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Judge Rules for Marvel in Kirby Heirs’ Copyright Claim


Judge Rules for Marvel in Kirby Heirs’ Copyright Claim

A federal judge has ruled the heirs of comic book artist Jack Kirby cannot reclaim copyrights to such well-known Marvel characters as the Fantastic Four, Hulk and the X-Men.

Kirby’s heirs had filed in 2009 notices of copyright termination with Marvel for dozens of characters the artist had created or co-created for the comic book publisher in the 1950s and 1960s. United States copyright law allows for copyrights that have been sold to be reclaimed by the originator under certain circumstances.

Those circumstances require that the artist have possessed full copyrights to their creation. Marvel responded with a lawsuit claiming the notices were invalid because Kirby was working for the company at the time and therefore the company was the legal author of the material.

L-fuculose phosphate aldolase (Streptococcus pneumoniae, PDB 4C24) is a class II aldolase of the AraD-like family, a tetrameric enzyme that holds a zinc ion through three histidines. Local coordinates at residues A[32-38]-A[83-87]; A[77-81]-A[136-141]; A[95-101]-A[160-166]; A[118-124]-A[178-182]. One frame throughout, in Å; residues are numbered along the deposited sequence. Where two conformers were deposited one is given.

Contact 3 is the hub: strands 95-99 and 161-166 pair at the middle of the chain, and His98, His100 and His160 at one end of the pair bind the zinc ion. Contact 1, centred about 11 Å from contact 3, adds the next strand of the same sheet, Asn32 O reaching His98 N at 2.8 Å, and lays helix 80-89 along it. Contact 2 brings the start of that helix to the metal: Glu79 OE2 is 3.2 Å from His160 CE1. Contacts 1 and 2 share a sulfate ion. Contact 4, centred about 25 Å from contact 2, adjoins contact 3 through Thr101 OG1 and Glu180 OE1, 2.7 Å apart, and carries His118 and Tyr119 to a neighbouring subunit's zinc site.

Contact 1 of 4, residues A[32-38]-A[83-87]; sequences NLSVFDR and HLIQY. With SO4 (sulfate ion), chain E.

The New York Federal Court judge ruled in Marvel’s favor on the question, though the Kirby heirs — lead by attorney Marc Toberoff — could appeal the ruling.

Kirby was a prolific comic-book artist who created dozens of characters and comic book series in six decades of working in comics. Among his creations or c0-creations are Captain America, the Boy Commandos, Fighting American, the Fantastic Four, the Hulk, Iron Man,  Thor, Silver Surfer, Galactus, Sgt. Fury and his Howling Commandoes, Nick Fury: Agent of SHIELD, the Avengers, the X-Men, New Gods, Mister Miracle, the Forever People, OMAC, Kamandi, Devil Dinosaur, Machine Man and Destroyer Duck.

Kirby also worked in animation, having done a short stint at Fleischer Studios in the late 1930s, and then in the late 1970s and early 1980s for Ruby-Spears, among others. Kirby died in 1994.


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